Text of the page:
When the Doctor-Patient Relationship Goes Bad
Discharging a Patient from Your Practice
If you feel that the doctor-patient relationship is not going well (and it doesn’t always go well for lots of different reasons), you may ultimately feel inclined to discharge the patient from your practice. You do have the right to do this, although I would do it with the patient’s best interest in mind. You’ll need to explain the reason carefully in a certified letter indicating that, through no one’s fault, the physician-patient relationship is not as it should be, that you will no longer be responsible for his or her care after 30 days and that you will help in the transition to a new physician by transferring records when requested.
This shouldn’t be necessary all that often, though I know some physicians like to build their practices around their favorite patients and discharge the others in order to build a more enjoyable practice. I always thought it was good to have a mixture of all different kinds of patients, some more challenging than others. I also felt that my own preferences should not be as much of a factor as that of my patients. Still there are times when you know a separation is for the best, and I would handle that with as much respect and concern for their welfare as possible, which should be evident in the letter.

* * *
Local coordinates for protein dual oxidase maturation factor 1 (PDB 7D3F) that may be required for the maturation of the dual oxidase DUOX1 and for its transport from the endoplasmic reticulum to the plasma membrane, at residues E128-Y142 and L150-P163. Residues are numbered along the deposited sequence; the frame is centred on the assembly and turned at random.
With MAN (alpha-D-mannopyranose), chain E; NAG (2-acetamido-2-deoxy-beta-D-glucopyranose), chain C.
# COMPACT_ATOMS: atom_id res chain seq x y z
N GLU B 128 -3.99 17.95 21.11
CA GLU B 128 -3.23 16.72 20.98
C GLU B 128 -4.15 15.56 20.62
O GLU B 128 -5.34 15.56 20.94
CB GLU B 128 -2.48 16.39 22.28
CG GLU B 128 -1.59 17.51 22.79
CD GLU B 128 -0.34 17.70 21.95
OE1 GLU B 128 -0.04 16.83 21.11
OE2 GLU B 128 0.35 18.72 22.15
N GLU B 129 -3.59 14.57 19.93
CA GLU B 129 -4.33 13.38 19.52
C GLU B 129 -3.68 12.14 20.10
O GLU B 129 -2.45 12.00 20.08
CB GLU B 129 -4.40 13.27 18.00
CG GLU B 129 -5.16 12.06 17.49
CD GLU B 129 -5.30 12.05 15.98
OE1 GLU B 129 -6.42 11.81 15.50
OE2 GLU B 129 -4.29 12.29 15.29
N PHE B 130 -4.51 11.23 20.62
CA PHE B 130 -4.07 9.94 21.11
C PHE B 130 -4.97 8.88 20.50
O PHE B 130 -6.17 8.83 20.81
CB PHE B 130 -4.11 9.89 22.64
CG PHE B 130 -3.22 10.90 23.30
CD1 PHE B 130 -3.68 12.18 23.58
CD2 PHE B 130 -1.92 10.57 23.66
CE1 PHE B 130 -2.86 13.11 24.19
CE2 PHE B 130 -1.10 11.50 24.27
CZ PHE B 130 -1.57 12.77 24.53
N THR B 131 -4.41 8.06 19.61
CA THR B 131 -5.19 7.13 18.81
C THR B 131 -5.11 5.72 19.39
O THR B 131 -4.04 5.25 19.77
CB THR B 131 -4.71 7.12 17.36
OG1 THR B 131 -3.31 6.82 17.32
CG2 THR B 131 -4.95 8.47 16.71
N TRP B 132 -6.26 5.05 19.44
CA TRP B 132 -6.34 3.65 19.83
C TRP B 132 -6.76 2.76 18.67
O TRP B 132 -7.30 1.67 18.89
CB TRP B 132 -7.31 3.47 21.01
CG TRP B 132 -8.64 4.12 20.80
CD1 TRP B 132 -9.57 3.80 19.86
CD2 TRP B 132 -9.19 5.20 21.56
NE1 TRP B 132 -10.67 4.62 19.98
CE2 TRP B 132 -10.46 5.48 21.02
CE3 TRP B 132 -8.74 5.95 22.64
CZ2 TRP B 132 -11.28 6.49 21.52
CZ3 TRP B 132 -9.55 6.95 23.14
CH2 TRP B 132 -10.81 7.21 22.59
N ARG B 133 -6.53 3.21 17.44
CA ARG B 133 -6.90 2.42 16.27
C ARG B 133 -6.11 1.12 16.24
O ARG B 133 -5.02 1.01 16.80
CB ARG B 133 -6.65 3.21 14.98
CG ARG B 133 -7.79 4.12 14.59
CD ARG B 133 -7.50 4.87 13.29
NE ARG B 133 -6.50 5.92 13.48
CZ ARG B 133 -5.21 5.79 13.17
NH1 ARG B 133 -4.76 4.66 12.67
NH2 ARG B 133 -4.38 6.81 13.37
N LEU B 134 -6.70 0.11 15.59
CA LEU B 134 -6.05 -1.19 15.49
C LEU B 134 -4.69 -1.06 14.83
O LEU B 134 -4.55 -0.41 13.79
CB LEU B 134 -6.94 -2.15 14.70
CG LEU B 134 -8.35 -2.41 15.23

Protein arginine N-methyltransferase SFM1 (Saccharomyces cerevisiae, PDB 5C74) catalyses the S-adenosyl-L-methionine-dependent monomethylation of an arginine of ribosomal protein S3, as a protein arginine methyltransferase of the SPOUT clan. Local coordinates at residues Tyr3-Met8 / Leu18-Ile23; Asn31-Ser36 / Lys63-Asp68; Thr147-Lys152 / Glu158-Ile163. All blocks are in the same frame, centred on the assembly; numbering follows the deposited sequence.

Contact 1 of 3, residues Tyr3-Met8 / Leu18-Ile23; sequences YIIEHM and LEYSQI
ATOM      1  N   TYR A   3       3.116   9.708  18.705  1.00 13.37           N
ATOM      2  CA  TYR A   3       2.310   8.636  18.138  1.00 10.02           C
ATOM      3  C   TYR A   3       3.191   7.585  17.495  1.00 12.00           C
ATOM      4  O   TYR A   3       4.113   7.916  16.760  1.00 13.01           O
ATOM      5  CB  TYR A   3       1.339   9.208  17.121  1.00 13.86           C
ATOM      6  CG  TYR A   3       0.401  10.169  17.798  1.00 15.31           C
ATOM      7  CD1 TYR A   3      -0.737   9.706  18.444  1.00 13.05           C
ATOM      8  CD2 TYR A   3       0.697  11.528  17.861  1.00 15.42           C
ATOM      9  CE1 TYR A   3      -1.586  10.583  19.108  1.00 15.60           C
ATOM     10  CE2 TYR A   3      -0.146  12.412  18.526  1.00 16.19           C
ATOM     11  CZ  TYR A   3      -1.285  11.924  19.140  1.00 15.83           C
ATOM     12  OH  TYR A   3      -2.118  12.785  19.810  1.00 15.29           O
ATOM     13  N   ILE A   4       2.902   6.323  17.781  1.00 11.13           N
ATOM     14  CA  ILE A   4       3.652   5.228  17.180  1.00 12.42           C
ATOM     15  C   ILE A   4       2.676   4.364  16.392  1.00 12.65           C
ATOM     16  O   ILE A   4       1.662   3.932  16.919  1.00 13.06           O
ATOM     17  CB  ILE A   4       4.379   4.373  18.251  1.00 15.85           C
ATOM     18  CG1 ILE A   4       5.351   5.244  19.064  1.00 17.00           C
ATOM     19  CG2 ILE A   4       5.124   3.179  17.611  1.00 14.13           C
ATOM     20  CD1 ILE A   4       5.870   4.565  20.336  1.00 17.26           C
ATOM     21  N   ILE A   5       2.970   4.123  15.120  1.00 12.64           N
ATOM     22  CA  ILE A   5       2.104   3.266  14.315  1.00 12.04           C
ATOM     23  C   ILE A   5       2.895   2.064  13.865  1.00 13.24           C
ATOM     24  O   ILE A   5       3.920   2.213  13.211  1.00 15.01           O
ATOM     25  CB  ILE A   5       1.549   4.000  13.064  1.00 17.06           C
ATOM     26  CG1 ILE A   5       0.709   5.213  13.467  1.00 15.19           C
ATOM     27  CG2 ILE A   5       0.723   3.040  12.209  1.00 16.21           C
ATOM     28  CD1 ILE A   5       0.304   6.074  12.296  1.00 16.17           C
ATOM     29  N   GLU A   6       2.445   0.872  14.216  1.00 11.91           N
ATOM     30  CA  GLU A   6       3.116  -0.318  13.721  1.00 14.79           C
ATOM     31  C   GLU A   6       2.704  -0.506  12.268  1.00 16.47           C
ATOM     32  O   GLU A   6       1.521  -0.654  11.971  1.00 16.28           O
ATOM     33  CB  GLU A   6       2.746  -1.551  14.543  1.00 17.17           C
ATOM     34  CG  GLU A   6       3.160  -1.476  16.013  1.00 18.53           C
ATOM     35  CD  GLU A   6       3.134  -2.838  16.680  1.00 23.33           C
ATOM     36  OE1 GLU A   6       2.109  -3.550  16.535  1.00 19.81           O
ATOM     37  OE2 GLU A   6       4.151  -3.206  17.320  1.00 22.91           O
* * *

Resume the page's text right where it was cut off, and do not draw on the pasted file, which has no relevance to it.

After our recent visit, out of respect for you and out of concern that you receive the best medical care possible, I have come to the conclusion that our doctor-patient relationship may not be conducive to the best health care environment for your particular situation. Therefore, I feel it would be best for you to transfer your medical care to another physician.
I will make every effort to make the transition of your medical care as smoothly as possible to the physician of your choosing. We will be happy to copy all or a portion of your records to your new physician as soon as you are ready to have them sent.
So that this transition is not unduly prolonged, please be advised that this office will no longer be responsible for your care after 30 days from the receipt of this letter.
This page was last updated on February 22, 2010.
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